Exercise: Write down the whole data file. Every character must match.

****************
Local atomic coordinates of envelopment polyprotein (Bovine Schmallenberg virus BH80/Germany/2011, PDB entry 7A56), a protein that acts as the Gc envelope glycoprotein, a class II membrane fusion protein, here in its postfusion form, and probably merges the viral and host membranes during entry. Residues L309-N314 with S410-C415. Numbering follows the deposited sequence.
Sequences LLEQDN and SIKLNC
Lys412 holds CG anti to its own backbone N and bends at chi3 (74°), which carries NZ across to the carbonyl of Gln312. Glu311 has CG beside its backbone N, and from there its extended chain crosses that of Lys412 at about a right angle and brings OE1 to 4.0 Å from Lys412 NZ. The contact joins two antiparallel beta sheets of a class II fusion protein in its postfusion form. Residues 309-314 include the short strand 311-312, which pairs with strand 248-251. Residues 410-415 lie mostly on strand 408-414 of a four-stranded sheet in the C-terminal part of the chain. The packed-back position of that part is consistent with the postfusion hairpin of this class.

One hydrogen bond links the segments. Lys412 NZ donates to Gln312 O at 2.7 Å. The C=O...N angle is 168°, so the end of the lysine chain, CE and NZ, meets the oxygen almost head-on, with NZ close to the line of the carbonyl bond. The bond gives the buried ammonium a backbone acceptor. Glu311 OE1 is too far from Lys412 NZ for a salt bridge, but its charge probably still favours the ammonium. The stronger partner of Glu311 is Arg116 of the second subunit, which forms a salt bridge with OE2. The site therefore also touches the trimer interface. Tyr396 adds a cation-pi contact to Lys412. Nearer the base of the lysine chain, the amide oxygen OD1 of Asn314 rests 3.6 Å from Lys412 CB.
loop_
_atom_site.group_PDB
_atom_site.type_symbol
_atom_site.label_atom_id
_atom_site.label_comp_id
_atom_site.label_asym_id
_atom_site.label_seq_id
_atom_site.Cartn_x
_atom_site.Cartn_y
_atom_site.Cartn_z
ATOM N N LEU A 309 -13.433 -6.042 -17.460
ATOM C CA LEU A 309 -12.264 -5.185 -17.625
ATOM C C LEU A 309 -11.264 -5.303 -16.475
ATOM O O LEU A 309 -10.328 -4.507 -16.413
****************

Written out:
Local atomic coordinates of envelopment polyprotein (Bovine Schmallenberg virus BH80/Germany/2011, PDB entry 7A56), a protein that acts as the Gc envelope glycoprotein, a class II membrane fusion protein, here in its postfusion form, and probably merges the viral and host membranes during entry. Residues L309-N314 with S410-C415. Numbering follows the deposited sequence.
Sequences LLEQDN and SIKLNC
Lys412 holds CG anti to its own backbone N and bends at chi3 (74°), which carries NZ across to the carbonyl of Gln312. Glu311 has CG beside its backbone N, and from there its extended chain crosses that of Lys412 at about a right angle and brings OE1 to 4.0 Å from Lys412 NZ. The contact joins two antiparallel beta sheets of a class II fusion protein in its postfusion form. Residues 309-314 include the short strand 311-312, which pairs with strand 248-251. Residues 410-415 lie mostly on strand 408-414 of a four-stranded sheet in the C-terminal part of the chain. The packed-back position of that part is consistent with the postfusion hairpin of this class.

One hydrogen bond links the segments. Lys412 NZ donates to Gln312 O at 2.7 Å. The C=O...N angle is 168°, so the end of the lysine chain, CE and NZ, meets the oxygen almost head-on, with NZ close to the line of the carbonyl bond. The bond gives the buried ammonium a backbone acceptor. Glu311 OE1 is too far from Lys412 NZ for a salt bridge, but its charge probably still favours the ammonium. The stronger partner of Glu311 is Arg116 of the second subunit, which forms a salt bridge with OE2. The site therefore also touches the trimer interface. Tyr396 adds a cation-pi contact to Lys412. Nearer the base of the lysine chain, the amide oxygen OD1 of Asn314 rests 3.6 Å from Lys412 CB.
loop_
_atom_site.group_PDB
_atom_site.type_symbol
_atom_site.label_atom_id
_atom_site.label_comp_id
_atom_site.label_asym_id
_atom_site.label_seq_id
_atom_site.Cartn_x
_atom_site.Cartn_y
_atom_site.Cartn_z
ATOM N N LEU A 309 -13.433 -6.042 -17.460
ATOM C CA LEU A 309 -12.264 -5.185 -17.625
ATOM C C LEU A 309 -11.264 -5.303 -16.475
ATOM O O LEU A 309 -10.328 -4.507 -16.413